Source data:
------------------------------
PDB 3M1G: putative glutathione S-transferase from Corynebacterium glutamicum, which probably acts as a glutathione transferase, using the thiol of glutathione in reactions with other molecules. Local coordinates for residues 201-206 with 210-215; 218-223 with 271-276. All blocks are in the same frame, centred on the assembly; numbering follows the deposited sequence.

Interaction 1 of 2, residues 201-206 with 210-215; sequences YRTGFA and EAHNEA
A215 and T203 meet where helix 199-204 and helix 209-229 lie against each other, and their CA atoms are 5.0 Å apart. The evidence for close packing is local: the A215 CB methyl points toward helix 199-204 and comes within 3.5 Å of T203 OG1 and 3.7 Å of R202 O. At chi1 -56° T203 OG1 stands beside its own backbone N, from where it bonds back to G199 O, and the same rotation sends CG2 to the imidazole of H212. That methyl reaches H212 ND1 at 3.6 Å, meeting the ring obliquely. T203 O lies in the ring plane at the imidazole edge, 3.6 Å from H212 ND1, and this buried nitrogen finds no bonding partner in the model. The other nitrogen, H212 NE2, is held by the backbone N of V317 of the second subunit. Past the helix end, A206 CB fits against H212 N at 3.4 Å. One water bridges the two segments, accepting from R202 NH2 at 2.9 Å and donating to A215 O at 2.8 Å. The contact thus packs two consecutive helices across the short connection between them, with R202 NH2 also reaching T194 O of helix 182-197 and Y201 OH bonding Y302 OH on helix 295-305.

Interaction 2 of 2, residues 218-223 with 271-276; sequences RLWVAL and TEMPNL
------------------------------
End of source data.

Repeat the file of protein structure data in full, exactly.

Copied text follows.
PDB 3M1G: putative glutathione S-transferase from Corynebacterium glutamicum, which probably acts as a glutathione transferase, using the thiol of glutathione in reactions with other molecules. Local coordinates for residues 201-206 with 210-215; 218-223 with 271-276. All blocks are in the same frame, centred on the assembly; numbering follows the deposited sequence.

Interaction 1 of 2, residues 201-206 with 210-215; sequences YRTGFA and EAHNEA
A215 and T203 meet where helix 199-204 and helix 209-229 lie against each other, and their CA atoms are 5.0 Å apart. The evidence for close packing is local: the A215 CB methyl points toward helix 199-204 and comes within 3.5 Å of T203 OG1 and 3.7 Å of R202 O. At chi1 -56° T203 OG1 stands beside its own backbone N, from where it bonds back to G199 O, and the same rotation sends CG2 to the imidazole of H212. That methyl reaches H212 ND1 at 3.6 Å, meeting the ring obliquely. T203 O lies in the ring plane at the imidazole edge, 3.6 Å from H212 ND1, and this buried nitrogen finds no bonding partner in the model. The other nitrogen, H212 NE2, is held by the backbone N of V317 of the second subunit. Past the helix end, A206 CB fits against H212 N at 3.4 Å. One water bridges the two segments, accepting from R202 NH2 at 2.9 Å and donating to A215 O at 2.8 Å. The contact thus packs two consecutive helices across the short connection between them, with R202 NH2 also reaching T194 O of helix 182-197 and Y201 OH bonding Y302 OH on helix 295-305.

Interaction 2 of 2, residues 218-223 with 271-276; sequences RLWVAL and TEMPNL